What are the “benefits” of acupuncture and does it really work?2 years ago | Hospitals
By pH health care professionals
Based in traditional Chinese medicine, acupuncture involves having thin needles placed in your skin. Practitioners say they choose specific areas of the body to modify the flow of energy in order to relieve physical or emotional ailments. They say that when an acupuncture needle is inserted into the body, the body releases endorphins that decrease sensations of pain and trigger the immune system to kick in.
Acupuncture has been around for over 2,500 years, but it wasn’t until just recently that the mainstream medical community began to embrace the practice, with some of the nation’s top hospitals now offering it to patients.
Many people rave about the benefits they’ve reaped from acupuncture, while others are still skeptical about the needle-poking practice and wonder if science can really back it up.
So that’s what a team of researchers set out to assess. Pulling existing research on the subject, they set out to compare acupuncture to standard medical treatment (like an exam at the doctor’s and prescription drugs) for back or neck pain, shoulder pain, chronic headaches, and osteoarthritis.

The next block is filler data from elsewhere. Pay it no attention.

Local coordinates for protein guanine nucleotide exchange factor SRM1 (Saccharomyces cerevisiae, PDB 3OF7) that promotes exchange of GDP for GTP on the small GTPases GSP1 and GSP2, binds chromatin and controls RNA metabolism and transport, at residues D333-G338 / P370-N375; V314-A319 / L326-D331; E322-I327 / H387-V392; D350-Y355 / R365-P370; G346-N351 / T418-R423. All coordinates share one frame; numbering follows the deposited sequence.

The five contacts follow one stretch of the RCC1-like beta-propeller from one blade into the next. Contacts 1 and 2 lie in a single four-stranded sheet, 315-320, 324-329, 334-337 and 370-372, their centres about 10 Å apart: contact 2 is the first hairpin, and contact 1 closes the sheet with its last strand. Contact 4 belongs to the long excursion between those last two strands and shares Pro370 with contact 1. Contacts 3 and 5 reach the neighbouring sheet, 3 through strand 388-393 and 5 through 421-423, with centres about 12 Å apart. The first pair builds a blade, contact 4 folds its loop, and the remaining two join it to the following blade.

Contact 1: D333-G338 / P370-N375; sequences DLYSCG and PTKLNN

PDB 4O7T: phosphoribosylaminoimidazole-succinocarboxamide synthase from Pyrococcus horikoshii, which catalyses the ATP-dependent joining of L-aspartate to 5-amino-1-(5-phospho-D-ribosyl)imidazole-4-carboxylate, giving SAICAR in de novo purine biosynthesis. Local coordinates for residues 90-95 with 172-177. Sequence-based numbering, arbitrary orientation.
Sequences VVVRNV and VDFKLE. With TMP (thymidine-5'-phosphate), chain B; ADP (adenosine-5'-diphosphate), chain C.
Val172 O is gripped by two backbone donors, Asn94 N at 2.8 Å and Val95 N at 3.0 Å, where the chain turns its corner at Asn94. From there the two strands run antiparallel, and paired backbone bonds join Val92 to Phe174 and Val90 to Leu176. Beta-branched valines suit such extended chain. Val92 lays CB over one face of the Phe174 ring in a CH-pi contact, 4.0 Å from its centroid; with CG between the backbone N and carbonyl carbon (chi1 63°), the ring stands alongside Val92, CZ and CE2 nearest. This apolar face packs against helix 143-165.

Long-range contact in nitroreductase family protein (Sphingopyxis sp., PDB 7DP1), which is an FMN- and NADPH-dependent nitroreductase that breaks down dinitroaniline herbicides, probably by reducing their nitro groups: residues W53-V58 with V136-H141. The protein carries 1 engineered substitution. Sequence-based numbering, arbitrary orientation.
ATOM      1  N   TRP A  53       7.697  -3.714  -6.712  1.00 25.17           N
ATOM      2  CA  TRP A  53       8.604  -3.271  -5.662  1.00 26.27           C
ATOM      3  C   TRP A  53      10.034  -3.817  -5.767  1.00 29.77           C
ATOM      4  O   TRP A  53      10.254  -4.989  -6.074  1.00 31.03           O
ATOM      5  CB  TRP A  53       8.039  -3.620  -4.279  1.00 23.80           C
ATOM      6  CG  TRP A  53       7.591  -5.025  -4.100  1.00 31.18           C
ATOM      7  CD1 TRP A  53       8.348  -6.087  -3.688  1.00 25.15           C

What they found? “If acupuncture were a drug, we’d say the drug works,” said co-author Andrew Vickers in Time, noting a statistically significant benefit for acupuncture compared to standard medical treatment.
They found that acupuncture is indeed an effective treatment option for chronic pain.
In addition to chronic pain management, acupuncture is also used for fibromyalgia, headaches, labor pain, menstrual cramps, cancer-related symptoms like nausea and vomiting from chemotherapy, and even fertility.
But are the benefits all in your head?
You have to wonder, is it the specific needle placement that improves pain, or is it the psychological belief that the needles will help?
To answer this question, the research team compared correct needle placement (true acupuncture) to random needle placement (sham acupuncture). They found that correct needle placement does actually make a difference. So it’s not just a “placebo effect” (where it works simply because you believe it will work).
However, it was a “modest” difference, suggesting that there are other factors in addition to specific needling that contribute to the beneficial effects of acupuncture. So while your psychological belief that the treatment will work is not the reason acupuncture it works, it may certainly contribute to its positive effects.
Want to try it?
If you are experiencing back/neck pain, shoulder pain, chronic headaches or osteoarthritis, talk to a doctor about whether acupuncture is a safe option for you to try!
Enjoy Your Healthy Life!
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